Armys brotherhood fuels Lawrences reduced role
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Armys brotherhood fuels Lawrences reduced role

Coaching transitions are always hardest on the seniors.

The most talented ones – for example, Army’s senior offensive backfield – are still starters and playing primary roles, churning out yardage.

Others, though, slip into the background.

Take, for example, senior wide receiver Chevaughn Lawrence. He started 22 of 24 games the last two seasons and led the Black Knights’ ground-oriented triple-option offense with 10 catches.

But as a senior under new head coach Jeff Monken, he has zero starts and zero catches. He’s a backup player with limited snaps and a special teams contributor.

Lawrence, a 6-foot-1, 222-pounder who played for O’Fallon Township High in O’Fallon, Ill., isn’t grumbling. He’s playing whatever role is left for him behind the starting wide receivers, sophomore Edgar Poe and sophomore Xavier Moss, and a twist to Monken’s version of the triple-option with a tight end, junior Kelvin White.

“We have a really good receiver corps with younger receivers who have improvd every year,” Lawrence said. “I think they’re doing great things, and it’s pushing me to get better as an individual. We are a really tight and close; just to see those guys making plays is good. I’m proud of them. I just try to do whatever I can for my teammates.”

The word among Army’s coaches and around the locker room is Lawrence “might not have any catches but he works his butt off … very good blocker, very good team player. … runs routes well but the ball hasn’t come his way … not a captain but plays a captain’s role … .”

Following Army’s bounce back from a demoralizing loss to Yale with a 33-24 win over Ball State last week at Michie Stadium, Monken addressed the issue of his seniors with reduced roles and their contributions. Army improved to 2-3 as the Black Knights prepare for a second straight home game against Rice (2-3, 1-1 Conference USA) at noon Saturday at Michie Stadium.

“I think overall our team is unselfish,” Monken said. “There are probably some guys that maybe felt like their position or role wasn't what they wanted it to be and have stepped away, but for the guys that have stayed, they know exactly what is at stake it's not about personal ego, statistics or individual awards. What we are trying to accomplish are team goals and I think our whole team has done a good job with focusing on trying to be the best we can to accomplish the goals that we have.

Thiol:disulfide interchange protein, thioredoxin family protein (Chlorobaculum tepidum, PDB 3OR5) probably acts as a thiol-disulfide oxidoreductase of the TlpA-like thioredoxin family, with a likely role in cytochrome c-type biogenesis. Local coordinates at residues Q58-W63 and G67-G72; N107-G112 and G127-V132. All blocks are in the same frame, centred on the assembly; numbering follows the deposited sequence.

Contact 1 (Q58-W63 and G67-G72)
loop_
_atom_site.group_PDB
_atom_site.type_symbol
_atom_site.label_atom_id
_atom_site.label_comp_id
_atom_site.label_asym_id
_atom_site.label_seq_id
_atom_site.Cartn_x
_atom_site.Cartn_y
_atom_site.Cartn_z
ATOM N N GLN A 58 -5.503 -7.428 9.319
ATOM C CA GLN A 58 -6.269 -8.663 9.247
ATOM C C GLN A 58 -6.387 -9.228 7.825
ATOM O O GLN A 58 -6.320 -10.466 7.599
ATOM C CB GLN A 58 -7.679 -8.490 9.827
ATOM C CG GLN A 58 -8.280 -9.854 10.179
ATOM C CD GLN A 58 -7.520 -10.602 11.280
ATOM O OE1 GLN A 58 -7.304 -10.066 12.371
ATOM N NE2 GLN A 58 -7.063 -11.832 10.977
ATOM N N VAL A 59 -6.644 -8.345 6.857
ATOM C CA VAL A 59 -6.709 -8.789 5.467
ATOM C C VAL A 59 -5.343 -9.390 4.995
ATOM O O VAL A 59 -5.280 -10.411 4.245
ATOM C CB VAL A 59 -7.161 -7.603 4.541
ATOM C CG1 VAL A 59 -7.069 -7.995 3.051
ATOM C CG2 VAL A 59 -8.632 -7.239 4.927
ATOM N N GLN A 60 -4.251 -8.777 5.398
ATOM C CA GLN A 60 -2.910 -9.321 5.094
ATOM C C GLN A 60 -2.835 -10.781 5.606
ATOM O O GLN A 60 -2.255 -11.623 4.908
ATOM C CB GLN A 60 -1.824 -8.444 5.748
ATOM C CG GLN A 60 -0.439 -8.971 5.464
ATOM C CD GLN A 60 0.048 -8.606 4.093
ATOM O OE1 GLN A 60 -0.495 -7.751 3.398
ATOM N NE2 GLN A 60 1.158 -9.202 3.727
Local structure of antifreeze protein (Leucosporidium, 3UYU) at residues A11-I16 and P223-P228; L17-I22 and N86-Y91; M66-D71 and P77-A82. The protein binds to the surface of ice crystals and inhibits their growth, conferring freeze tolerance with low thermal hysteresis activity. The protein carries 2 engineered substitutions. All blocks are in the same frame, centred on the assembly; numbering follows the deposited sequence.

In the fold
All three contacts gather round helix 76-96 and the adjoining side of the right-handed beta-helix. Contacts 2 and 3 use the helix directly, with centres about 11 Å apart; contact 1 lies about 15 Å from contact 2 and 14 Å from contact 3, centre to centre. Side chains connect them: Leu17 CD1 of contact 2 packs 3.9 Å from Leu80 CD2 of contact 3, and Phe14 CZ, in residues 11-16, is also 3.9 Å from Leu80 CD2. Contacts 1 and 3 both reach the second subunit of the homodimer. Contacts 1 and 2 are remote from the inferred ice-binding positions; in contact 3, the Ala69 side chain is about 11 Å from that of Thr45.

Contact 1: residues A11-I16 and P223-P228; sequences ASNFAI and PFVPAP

“Our scout team does a great job, we have some seniors playing on our scout team who aren't starting on offense or defense, some of them are playing very few snaps on special teams, some of them are not even getting to travel, but they are doing it with a great attitude and working as hard as they can because they know that is their role and they want to win and I think everyone on our team is committed to doing everything they can to help us be successful.”

That might be extraordinary at a civilian school, but it comes with the territory at West Point.

“It’s the Army way,” Lawrence said. “We’re at this school for a reason. We’re going to keep fighting no matter what – that’s our job. It’s what we do when things get hard. We step up to the challenge. I think we did that (against Ball State). This is a good group of guys who keep fighting no matter what.”

What’s ironic about Lawrence attitude is how he felt about an Army when he was first recruited by former Black Knights assistant coach Joe Ross.

“I knew nothing about West Point when coach Ross came to recruit me,” Lawrence said. “I was impressed by West Point and everything it had to offer. But when he told me I had to do military commitment, I said, ‘OK, we’re done with this meeting,’ and I walked out.”

But Ross stayed on Lawrence, who became a direct admit and three-year letterman entering his senior year.

“I learned more about Army and all the things West Point has to offer,” Lawrence said. “I learned about the brotherhood we share. I have friends here that will be my friends the rest of my life.”

That hasn’t changed with has status as a starter or backup.


Tom Shanahan

Tom Shanahan

Tom Shanahan is an award-winning sportswriter and the author of "Raye of Light". Tom spent the bulk of his career in San DIego writing for the San Diego Union-Tribune. He has covered NCAA Tournaments, Super Bowls, Rose Bowls, the NBA Finals and the World Series in a career that included writing for Voice of San Diego, the San Diego Hall of Champions and He contributes to the Detroit Free Press, Raleigh News & Observer,, and the National Football Foundation's Football Matters. He won multiple first-place awards from the San Diego Press Club and first place from the Copley News Service Ring of Truth Awards. The National Football Foundation/San Diego Chapter presented him its Distinguished American Award in 2003. USA Track and Field’s San Diego Chapter presented its President’s Award in 2000.

Raye of Light: Jimmy Raye, Duffy Daugherty, the integration of college football and the 1965-66 Michigan State Spartans. It explains Duffy Daugherty's pioneering role and debunks myths that steered recognition away from him to Bear Bryant.

By Tom Shanahan; Foreword by Tony Dungy; August Publications

David Maraniss, Pulitzer Prize winner and biographer: "History writes people out of the story. It's our job to write them back in."